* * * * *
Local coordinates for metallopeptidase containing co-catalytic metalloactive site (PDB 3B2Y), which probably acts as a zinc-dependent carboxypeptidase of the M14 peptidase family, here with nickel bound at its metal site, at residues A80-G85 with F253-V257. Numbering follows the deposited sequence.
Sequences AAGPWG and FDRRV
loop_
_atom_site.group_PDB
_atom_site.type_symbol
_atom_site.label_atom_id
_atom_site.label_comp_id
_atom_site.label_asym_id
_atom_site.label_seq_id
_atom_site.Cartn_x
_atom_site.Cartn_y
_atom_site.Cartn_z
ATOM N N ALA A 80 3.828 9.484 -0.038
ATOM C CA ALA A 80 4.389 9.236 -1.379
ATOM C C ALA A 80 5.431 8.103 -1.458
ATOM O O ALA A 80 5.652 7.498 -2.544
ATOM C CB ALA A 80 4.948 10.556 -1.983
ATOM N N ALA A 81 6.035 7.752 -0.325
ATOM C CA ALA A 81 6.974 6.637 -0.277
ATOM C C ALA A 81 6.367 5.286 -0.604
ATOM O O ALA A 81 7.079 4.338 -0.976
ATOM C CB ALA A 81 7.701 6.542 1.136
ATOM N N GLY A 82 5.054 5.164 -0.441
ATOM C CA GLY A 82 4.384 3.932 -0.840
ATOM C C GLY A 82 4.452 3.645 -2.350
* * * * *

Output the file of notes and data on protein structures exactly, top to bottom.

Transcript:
Local coordinates for metallopeptidase containing co-catalytic metalloactive site (PDB 3B2Y), which probably acts as a zinc-dependent carboxypeptidase of the M14 peptidase family, here with nickel bound at its metal site, at residues A80-G85 with F253-V257. Numbering follows the deposited sequence.
Sequences AAGPWG and FDRRV
loop_
_atom_site.group_PDB
_atom_site.type_symbol
_atom_site.label_atom_id
_atom_site.label_comp_id
_atom_site.label_asym_id
_atom_site.label_seq_id
_atom_site.Cartn_x
_atom_site.Cartn_y
_atom_site.Cartn_z
ATOM N N ALA A 80 3.828 9.484 -0.038
ATOM C CA ALA A 80 4.389 9.236 -1.379
ATOM C C ALA A 80 5.431 8.103 -1.458
ATOM O O ALA A 80 5.652 7.498 -2.544
ATOM C CB ALA A 80 4.948 10.556 -1.983
ATOM N N ALA A 81 6.035 7.752 -0.325
ATOM C CA ALA A 81 6.974 6.637 -0.277
ATOM C C ALA A 81 6.367 5.286 -0.604
ATOM O O ALA A 81 7.079 4.338 -0.976
ATOM C CB ALA A 81 7.701 6.542 1.136
ATOM N N GLY A 82 5.054 5.164 -0.441
ATOM C CA GLY A 82 4.384 3.932 -0.840
ATOM C C GLY A 82 4.452 3.645 -2.350